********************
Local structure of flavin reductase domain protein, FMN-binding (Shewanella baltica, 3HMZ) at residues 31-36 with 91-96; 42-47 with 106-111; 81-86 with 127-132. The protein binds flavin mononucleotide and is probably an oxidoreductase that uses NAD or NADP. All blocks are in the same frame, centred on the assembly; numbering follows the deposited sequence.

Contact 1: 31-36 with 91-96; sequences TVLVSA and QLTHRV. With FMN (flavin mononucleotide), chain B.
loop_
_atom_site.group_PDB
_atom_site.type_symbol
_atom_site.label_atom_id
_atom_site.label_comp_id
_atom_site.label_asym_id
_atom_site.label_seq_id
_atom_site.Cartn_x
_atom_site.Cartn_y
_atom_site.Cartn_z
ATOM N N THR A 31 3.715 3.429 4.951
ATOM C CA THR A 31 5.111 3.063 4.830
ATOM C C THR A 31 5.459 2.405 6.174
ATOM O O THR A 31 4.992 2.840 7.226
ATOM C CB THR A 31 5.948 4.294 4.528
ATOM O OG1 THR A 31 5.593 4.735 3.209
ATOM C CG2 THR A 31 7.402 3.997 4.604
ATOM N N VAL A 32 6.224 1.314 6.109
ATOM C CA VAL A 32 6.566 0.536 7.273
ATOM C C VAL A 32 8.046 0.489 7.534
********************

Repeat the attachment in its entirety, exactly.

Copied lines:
Local structure of flavin reductase domain protein, FMN-binding (Shewanella baltica, 3HMZ) at residues 31-36 with 91-96; 42-47 with 106-111; 81-86 with 127-132. The protein binds flavin mononucleotide and is probably an oxidoreductase that uses NAD or NADP. All blocks are in the same frame, centred on the assembly; numbering follows the deposited sequence.

Contact 1: 31-36 with 91-96; sequences TVLVSA and QLTHRV. With FMN (flavin mononucleotide), chain B.
loop_
_atom_site.group_PDB
_atom_site.type_symbol
_atom_site.label_atom_id
_atom_site.label_comp_id
_atom_site.label_asym_id
_atom_site.label_seq_id
_atom_site.Cartn_x
_atom_site.Cartn_y
_atom_site.Cartn_z
ATOM N N THR A 31 3.715 3.429 4.951
ATOM C CA THR A 31 5.111 3.063 4.830
ATOM C C THR A 31 5.459 2.405 6.174
ATOM O O THR A 31 4.992 2.840 7.226
ATOM C CB THR A 31 5.948 4.294 4.528
ATOM O OG1 THR A 31 5.593 4.735 3.209
ATOM C CG2 THR A 31 7.402 3.997 4.604
ATOM N N VAL A 32 6.224 1.314 6.109
ATOM C CA VAL A 32 6.566 0.536 7.273
ATOM C C VAL A 32 8.046 0.489 7.534